It was four years ago when Marjory Stoneman Douglas High School in Parkland, Florida was devastated by a terrifying act of evil.
Seventeen people were killed and more were injured in a shooting enacted by Nikolas Cruz, a former student of the high school. Cruz blended in with the other students and managed to flee, but was unsuccessful once he was identified. As a result, Cruz was apprehended and charged with seventeen counts of murder and attempted murder, and was given a trial four years later.
At the trial, all of the evidence was presented: the weapons used, the gear that Cruz sported, and the footage of Cruz enacting this act of heinous violence. Some that were caught in the middle of this incident presented themselves in court as a witness against Cruz.
Listening to the victims and their stories was enough to send chills down my spine. I can’t imagine the terror of trying to evacuate the premises while also trying to survive a gunshot wound. However, if it’s anything I’ve learned in all of my life, something more chilling than knowing of a threat is not knowing anything about it. That’s where one of the most vivid parts of this incident comes in.
When student John Wilford escaped to a restaurant and sat at a table with Nikolas Cruz under the assumption he too survived, I can only assume that his heart sank once he discovered he was sitting across from a mass murderer. Cruz even asked him for a ride home, which Wilford declined.
Even though Cruz was caught and punished, you still must wonder: what if Cruz was still armed? What if he followed Wilford to the restaurant in an effort to target him? There are many nightmares that could have erupted out of this one instance, and fortunately, none of them did.
This particular instance is a pure example of how danger can come in many forms. In this case, it took the form of a peer. Crimes shouldn’t be attributed with any age: everybody of all ages can commit any crime at any time if they are able to.
Of all of the animals to roam the Earth, humankind is the most dangerous. We are the most unpredictable: we are extremely diverse, we come in different shapes and sizes, we have different levels of intelligence and interests, and we also have studied every single animal to ever exist. The only one that will never be fully understood is a human being.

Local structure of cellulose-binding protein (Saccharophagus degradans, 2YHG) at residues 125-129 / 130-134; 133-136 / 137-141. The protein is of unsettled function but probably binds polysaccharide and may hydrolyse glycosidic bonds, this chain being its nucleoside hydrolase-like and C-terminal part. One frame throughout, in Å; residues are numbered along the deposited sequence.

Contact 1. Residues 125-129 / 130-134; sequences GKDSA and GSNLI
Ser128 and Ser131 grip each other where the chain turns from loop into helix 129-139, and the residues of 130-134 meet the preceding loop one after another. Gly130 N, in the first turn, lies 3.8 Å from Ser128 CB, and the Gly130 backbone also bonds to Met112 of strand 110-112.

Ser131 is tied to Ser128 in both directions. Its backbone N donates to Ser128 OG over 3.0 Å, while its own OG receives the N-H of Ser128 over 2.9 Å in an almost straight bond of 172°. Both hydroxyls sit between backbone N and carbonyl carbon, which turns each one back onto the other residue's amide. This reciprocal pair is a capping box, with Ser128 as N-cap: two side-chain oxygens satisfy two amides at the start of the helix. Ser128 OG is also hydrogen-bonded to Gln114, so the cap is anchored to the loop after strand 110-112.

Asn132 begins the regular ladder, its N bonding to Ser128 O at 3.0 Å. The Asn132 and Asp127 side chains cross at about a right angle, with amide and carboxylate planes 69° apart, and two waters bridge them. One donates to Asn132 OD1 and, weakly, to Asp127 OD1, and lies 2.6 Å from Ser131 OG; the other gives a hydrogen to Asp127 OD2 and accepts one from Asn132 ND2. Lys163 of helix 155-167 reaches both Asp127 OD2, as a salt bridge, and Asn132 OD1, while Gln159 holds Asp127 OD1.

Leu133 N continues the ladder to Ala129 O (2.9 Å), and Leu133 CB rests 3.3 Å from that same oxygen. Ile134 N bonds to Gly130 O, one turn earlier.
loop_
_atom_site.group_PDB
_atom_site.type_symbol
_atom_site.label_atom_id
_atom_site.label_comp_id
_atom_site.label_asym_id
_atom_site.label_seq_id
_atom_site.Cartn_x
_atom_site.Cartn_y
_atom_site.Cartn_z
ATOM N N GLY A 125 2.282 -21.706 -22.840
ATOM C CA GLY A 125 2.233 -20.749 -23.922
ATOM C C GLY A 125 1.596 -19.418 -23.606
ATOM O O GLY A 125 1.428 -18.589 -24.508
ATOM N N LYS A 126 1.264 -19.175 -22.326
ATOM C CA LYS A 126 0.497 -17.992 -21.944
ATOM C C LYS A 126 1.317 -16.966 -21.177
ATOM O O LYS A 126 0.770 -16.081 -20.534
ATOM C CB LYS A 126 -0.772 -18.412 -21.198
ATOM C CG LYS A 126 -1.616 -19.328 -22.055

As of today, the trial has been concluded. Cruz had pleaded guilty at every chance he was presented, and even took the opportunity to apologize for the unchangeable tragedies he committed. However, as of November 2nd, this was redundant in changing his sentence: life in prison without parole.
What was notable about this whole trial was that Cruz was actually eligible for the death penalty. The death penalty suggestion was not successful, however, due to the jury made of twelve members being unable to unanimously agree on it.
This is where the line gets drawn. From the start, everybody could possibly infer how this trial would end, and their predictions were most likely right: Cruz would not get away with his terrible crimes.
Everybody is entitled to a fair trial in terms of the court of law, and in this case, that is what was done. However, watching it unfold, it was almost like watching a hole get dug deeper. You can particularly see this with the families of those that were lost. For example, Dr. Ilan Alhadeff lost his daughter, Alyssa, in the shooting. It was hard to hear about Alyssa’s extracurriculars, such as being the captain of the soccer team, and her dreams of going to be a business lawyer- all in vain. It’s a heavy subject that took confidence to tell, and Alhadeff was visibly unstable during his explanation of his grief. This didn’t just affect him, but all of Alyssa’s other family and friends. This goes for all of the rest of the victims: everybody has lost someone valuable.
Look at this from a moral perspective, rather than a judicial one. Cruz has taken seventeen lives, injured more, and in the process, affected those that surround all of these people. None of these people deserved what they got, let alone knew what would happen that day would affect them, and be branded in their minds for the rest of time. Some will never get over their trauma that they’ve gained from this shooting. Therefore, it’s appalling that Cruz did not receive the death penalty.
Cruz is young. As of right now, he is twenty-two, but when he committed the shooting, he was nineteen. There is no limit to where evil can lie. There is no set description for who a criminal can be in terms of a person. They can be any age, any height, any weight, any race, any sexuality- everybody is as equal as the next in terms of potential. Despite having a history of mental health problems, Cruz still chose to stockpile weapons, to devise a plan, and to sneak in and out of this situation.
Even though it is a right to have a fair trial, the trial in particular seemed very emotional, as was expected.. The result could be predicted, but what was said couldn’t have been. Each and every person had the right to arrive at the court that day, and open Cruz’s eyes up to what he’s done, and let them know what they have to permanently live with now.
The case from my eyes looked like a chance to express grief and anger. Cruz’s lawyer even cried during the trial, knowing who she was sent to defend. She was sitting next to a monster because she had to, not because she wanted to.
This took effort, and that suggests this was on purpose. Giving him life in prison seems like a slap on the wrist. Suggesting the death penalty, this isn’t following the “eye for an eye” approach- he’s killed seventeen people. He didn’t let them have another second to breathe, so why should he be allowed this privilege he denied them? Cruz will rot in prison to this day, but that’s just putting off the real punishment that comes with old age.